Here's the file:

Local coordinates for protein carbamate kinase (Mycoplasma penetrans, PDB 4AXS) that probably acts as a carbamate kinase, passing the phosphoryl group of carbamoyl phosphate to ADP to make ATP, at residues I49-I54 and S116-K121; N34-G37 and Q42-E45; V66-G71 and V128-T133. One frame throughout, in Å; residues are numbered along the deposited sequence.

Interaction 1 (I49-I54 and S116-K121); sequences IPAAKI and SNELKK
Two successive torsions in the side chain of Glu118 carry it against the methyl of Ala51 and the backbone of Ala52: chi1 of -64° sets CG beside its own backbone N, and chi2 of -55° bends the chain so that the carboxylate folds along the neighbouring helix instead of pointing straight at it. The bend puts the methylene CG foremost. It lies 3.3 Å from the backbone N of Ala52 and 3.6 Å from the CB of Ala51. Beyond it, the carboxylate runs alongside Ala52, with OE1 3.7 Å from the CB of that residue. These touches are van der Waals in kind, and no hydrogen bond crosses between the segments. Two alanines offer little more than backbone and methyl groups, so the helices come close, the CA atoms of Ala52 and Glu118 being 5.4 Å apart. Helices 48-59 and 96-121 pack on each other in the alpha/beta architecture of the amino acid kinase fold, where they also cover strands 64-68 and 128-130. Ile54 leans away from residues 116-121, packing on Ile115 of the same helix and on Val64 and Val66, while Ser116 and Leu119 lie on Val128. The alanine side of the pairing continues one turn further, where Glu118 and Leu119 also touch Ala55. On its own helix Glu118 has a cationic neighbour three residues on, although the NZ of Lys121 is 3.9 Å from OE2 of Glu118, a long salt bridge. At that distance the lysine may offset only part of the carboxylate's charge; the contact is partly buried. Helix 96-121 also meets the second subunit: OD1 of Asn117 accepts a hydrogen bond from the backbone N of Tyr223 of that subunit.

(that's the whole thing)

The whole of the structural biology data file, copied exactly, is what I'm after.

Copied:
Local coordinates for protein carbamate kinase (Mycoplasma penetrans, PDB 4AXS) that probably acts as a carbamate kinase, passing the phosphoryl group of carbamoyl phosphate to ADP to make ATP, at residues I49-I54 and S116-K121; N34-G37 and Q42-E45; V66-G71 and V128-T133. One frame throughout, in Å; residues are numbered along the deposited sequence.

Interaction 1 (I49-I54 and S116-K121); sequences IPAAKI and SNELKK
Two successive torsions in the side chain of Glu118 carry it against the methyl of Ala51 and the backbone of Ala52: chi1 of -64° sets CG beside its own backbone N, and chi2 of -55° bends the chain so that the carboxylate folds along the neighbouring helix instead of pointing straight at it. The bend puts the methylene CG foremost. It lies 3.3 Å from the backbone N of Ala52 and 3.6 Å from the CB of Ala51. Beyond it, the carboxylate runs alongside Ala52, with OE1 3.7 Å from the CB of that residue. These touches are van der Waals in kind, and no hydrogen bond crosses between the segments. Two alanines offer little more than backbone and methyl groups, so the helices come close, the CA atoms of Ala52 and Glu118 being 5.4 Å apart. Helices 48-59 and 96-121 pack on each other in the alpha/beta architecture of the amino acid kinase fold, where they also cover strands 64-68 and 128-130. Ile54 leans away from residues 116-121, packing on Ile115 of the same helix and on Val64 and Val66, while Ser116 and Leu119 lie on Val128. The alanine side of the pairing continues one turn further, where Glu118 and Leu119 also touch Ala55. On its own helix Glu118 has a cationic neighbour three residues on, although the NZ of Lys121 is 3.9 Å from OE2 of Glu118, a long salt bridge. At that distance the lysine may offset only part of the carboxylate's charge; the contact is partly buried. Helix 96-121 also meets the second subunit: OD1 of Asn117 accepts a hydrogen bond from the backbone N of Tyr223 of that subunit.